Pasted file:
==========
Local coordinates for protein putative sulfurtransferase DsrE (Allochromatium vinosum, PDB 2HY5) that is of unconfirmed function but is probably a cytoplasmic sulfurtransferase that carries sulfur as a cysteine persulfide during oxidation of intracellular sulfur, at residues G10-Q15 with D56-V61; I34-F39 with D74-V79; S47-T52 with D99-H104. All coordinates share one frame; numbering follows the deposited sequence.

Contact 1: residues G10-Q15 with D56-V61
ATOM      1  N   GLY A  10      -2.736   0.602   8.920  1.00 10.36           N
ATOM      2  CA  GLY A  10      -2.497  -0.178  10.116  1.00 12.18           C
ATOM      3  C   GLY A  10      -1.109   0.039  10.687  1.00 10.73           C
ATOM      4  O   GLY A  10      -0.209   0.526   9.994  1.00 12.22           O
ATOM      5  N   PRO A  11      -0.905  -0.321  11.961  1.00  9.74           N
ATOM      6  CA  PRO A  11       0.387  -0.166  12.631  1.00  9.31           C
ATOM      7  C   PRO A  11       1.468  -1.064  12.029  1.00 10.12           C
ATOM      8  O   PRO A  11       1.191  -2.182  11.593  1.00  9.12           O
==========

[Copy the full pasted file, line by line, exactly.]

Local coordinates for protein putative sulfurtransferase DsrE (Allochromatium vinosum, PDB 2HY5) that is of unconfirmed function but is probably a cytoplasmic sulfurtransferase that carries sulfur as a cysteine persulfide during oxidation of intracellular sulfur, at residues G10-Q15 with D56-V61; I34-F39 with D74-V79; S47-T52 with D99-H104. All coordinates share one frame; numbering follows the deposited sequence.

Contact 1: residues G10-Q15 with D56-V61
ATOM      1  N   GLY A  10      -2.736   0.602   8.920  1.00 10.36           N
ATOM      2  CA  GLY A  10      -2.497  -0.178  10.116  1.00 12.18           C
ATOM      3  C   GLY A  10      -1.109   0.039  10.687  1.00 10.73           C
ATOM      4  O   GLY A  10      -0.209   0.526   9.994  1.00 12.22           O
ATOM      5  N   PRO A  11      -0.905  -0.321  11.961  1.00  9.74           N
ATOM      6  CA  PRO A  11       0.387  -0.166  12.631  1.00  9.31           C
ATOM      7  C   PRO A  11       1.468  -1.064  12.029  1.00 10.12           C
ATOM      8  O   PRO A  11       1.191  -2.182  11.593  1.00  9.12           O